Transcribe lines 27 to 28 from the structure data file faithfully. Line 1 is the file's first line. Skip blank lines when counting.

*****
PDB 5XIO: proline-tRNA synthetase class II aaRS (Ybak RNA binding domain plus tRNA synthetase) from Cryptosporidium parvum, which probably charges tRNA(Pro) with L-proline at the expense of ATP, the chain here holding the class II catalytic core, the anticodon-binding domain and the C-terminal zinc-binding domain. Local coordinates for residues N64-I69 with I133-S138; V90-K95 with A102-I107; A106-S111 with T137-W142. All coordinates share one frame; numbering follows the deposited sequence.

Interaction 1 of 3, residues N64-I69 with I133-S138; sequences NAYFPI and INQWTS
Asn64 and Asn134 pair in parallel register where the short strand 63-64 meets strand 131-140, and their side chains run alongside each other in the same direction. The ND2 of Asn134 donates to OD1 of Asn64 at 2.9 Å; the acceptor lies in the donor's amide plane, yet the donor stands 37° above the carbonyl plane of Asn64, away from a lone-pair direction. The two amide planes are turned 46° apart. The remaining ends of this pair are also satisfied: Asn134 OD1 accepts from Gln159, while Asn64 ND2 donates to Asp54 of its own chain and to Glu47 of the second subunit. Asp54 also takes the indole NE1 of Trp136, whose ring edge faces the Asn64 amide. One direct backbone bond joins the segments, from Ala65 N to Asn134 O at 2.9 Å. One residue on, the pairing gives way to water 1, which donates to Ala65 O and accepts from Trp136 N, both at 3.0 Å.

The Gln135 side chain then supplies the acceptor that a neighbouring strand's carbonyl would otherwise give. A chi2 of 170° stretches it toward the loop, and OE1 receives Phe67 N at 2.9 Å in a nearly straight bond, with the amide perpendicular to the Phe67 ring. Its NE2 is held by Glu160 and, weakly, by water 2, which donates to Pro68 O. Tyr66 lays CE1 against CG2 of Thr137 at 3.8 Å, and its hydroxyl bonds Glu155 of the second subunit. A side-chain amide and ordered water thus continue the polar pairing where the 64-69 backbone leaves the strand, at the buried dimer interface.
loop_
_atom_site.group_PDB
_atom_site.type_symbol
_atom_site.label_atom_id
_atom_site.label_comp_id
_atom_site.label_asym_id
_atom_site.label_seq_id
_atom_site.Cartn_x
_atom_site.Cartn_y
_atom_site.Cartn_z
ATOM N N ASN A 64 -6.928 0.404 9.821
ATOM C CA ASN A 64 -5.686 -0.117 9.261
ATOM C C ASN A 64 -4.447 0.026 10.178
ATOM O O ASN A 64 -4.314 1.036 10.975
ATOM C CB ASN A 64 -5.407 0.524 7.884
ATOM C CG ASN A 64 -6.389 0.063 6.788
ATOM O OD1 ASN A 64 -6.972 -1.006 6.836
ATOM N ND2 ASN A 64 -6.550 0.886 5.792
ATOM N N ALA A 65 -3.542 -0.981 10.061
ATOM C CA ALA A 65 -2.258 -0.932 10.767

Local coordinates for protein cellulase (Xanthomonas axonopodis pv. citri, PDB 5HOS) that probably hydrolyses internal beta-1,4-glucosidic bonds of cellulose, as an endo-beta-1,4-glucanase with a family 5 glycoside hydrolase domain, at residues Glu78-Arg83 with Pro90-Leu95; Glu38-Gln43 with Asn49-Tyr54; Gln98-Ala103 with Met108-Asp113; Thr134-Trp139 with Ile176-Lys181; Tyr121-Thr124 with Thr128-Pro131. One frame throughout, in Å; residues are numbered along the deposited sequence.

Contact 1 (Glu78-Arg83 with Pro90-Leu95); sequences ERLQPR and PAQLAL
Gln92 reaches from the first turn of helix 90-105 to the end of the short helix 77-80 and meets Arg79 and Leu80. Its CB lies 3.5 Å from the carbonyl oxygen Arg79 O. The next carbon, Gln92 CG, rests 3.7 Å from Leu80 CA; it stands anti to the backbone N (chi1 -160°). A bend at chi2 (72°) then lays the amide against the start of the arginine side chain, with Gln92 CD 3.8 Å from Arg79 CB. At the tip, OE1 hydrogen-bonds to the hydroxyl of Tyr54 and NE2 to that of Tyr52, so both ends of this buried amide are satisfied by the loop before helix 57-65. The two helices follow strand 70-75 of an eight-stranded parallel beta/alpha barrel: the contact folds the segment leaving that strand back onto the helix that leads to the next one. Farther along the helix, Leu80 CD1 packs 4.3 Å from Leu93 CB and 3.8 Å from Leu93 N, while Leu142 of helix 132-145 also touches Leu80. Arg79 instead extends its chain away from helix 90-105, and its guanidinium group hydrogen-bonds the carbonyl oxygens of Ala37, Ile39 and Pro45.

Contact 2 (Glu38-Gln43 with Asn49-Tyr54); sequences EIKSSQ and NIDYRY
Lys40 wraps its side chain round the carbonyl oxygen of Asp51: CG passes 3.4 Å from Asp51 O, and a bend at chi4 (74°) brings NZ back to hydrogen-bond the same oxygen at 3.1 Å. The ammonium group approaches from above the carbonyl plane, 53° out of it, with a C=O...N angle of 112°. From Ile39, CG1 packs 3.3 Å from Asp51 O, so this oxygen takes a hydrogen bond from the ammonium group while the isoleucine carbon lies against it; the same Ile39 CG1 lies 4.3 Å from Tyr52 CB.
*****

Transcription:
Gln92 reaches from the first turn of helix 90-105 to the end of the short helix 77-80 and meets Arg79 and Leu80. Its CB lies 3.5 Å from the carbonyl oxygen Arg79 O. The next carbon, Gln92 CG, rests 3.7 Å from Leu80 CA; it stands anti to the backbone N (chi1 -160°). A bend at chi2 (72°) then lays the amide against the start of the arginine side chain, with Gln92 CD 3.8 Å from Arg79 CB. At the tip, OE1 hydrogen-bonds to the hydroxyl of Tyr54 and NE2 to that of Tyr52, so both ends of this buried amide are satisfied by the loop before helix 57-65. The two helices follow strand 70-75 of an eight-stranded parallel beta/alpha barrel: the contact folds the segment leaving that strand back onto the helix that leads to the next one. Farther along the helix, Leu80 CD1 packs 4.3 Å from Leu93 CB and 3.8 Å from Leu93 N, while Leu142 of helix 132-145 also touches Leu80. Arg79 instead extends its chain away from helix 90-105, and its guanidinium group hydrogen-bonds the carbonyl oxygens of Ala37, Ile39 and Pro45.

Contact 2 (Glu38-Gln43 with Asn49-Tyr54); sequences EIKSSQ and NIDYRY